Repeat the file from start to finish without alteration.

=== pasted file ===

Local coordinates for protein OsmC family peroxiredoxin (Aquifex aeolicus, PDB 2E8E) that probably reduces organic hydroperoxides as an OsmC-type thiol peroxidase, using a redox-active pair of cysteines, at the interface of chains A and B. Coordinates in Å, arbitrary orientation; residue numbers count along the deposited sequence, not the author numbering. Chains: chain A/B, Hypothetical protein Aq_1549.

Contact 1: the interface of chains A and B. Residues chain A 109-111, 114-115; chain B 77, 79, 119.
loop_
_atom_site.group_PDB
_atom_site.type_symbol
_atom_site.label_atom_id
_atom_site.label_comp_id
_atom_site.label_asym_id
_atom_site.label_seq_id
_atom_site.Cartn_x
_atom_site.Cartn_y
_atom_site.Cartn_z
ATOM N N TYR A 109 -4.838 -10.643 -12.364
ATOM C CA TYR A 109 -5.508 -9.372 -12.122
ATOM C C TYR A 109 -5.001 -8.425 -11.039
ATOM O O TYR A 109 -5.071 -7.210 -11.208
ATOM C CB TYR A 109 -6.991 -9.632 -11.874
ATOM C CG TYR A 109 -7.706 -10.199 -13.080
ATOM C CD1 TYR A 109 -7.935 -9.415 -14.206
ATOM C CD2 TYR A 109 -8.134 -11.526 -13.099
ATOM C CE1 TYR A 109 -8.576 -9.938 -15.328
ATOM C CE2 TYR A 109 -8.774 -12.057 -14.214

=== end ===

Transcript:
Local coordinates for protein OsmC family peroxiredoxin (Aquifex aeolicus, PDB 2E8E) that probably reduces organic hydroperoxides as an OsmC-type thiol peroxidase, using a redox-active pair of cysteines, at the interface of chains A and B. Coordinates in Å, arbitrary orientation; residue numbers count along the deposited sequence, not the author numbering. Chains: chain A/B, Hypothetical protein Aq_1549.

Contact 1: the interface of chains A and B. Residues chain A 109-111, 114-115; chain B 77, 79, 119.
loop_
_atom_site.group_PDB
_atom_site.type_symbol
_atom_site.label_atom_id
_atom_site.label_comp_id
_atom_site.label_asym_id
_atom_site.label_seq_id
_atom_site.Cartn_x
_atom_site.Cartn_y
_atom_site.Cartn_z
ATOM N N TYR A 109 -4.838 -10.643 -12.364
ATOM C CA TYR A 109 -5.508 -9.372 -12.122
ATOM C C TYR A 109 -5.001 -8.425 -11.039
ATOM O O TYR A 109 -5.071 -7.210 -11.208
ATOM C CB TYR A 109 -6.991 -9.632 -11.874
ATOM C CG TYR A 109 -7.706 -10.199 -13.080
ATOM C CD1 TYR A 109 -7.935 -9.415 -14.206
ATOM C CD2 TYR A 109 -8.134 -11.526 -13.099
ATOM C CE1 TYR A 109 -8.576 -9.938 -15.328
ATOM C CE2 TYR A 109 -8.774 -12.057 -14.214